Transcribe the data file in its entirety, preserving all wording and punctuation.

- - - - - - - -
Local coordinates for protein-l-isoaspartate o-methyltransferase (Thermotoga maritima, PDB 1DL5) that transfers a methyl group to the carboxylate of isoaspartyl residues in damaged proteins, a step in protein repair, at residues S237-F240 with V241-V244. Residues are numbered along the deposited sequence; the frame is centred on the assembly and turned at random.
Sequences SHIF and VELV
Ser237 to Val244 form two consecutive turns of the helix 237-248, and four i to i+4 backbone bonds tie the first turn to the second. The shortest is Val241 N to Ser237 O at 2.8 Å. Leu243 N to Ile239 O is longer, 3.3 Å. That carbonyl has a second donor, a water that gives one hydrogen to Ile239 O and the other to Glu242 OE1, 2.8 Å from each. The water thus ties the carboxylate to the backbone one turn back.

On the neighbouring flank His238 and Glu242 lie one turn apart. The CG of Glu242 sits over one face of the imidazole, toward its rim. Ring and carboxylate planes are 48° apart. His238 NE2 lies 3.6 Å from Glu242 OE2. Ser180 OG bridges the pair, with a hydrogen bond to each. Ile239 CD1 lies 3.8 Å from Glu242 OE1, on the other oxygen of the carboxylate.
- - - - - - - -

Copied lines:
Local coordinates for protein-l-isoaspartate o-methyltransferase (Thermotoga maritima, PDB 1DL5) that transfers a methyl group to the carboxylate of isoaspartyl residues in damaged proteins, a step in protein repair, at residues S237-F240 with V241-V244. Residues are numbered along the deposited sequence; the frame is centred on the assembly and turned at random.
Sequences SHIF and VELV
Ser237 to Val244 form two consecutive turns of the helix 237-248, and four i to i+4 backbone bonds tie the first turn to the second. The shortest is Val241 N to Ser237 O at 2.8 Å. Leu243 N to Ile239 O is longer, 3.3 Å. That carbonyl has a second donor, a water that gives one hydrogen to Ile239 O and the other to Glu242 OE1, 2.8 Å from each. The water thus ties the carboxylate to the backbone one turn back.

On the neighbouring flank His238 and Glu242 lie one turn apart. The CG of Glu242 sits over one face of the imidazole, toward its rim. Ring and carboxylate planes are 48° apart. His238 NE2 lies 3.6 Å from Glu242 OE2. Ser180 OG bridges the pair, with a hydrogen bond to each. Ile239 CD1 lies 3.8 Å from Glu242 OE1, on the other oxygen of the carboxylate.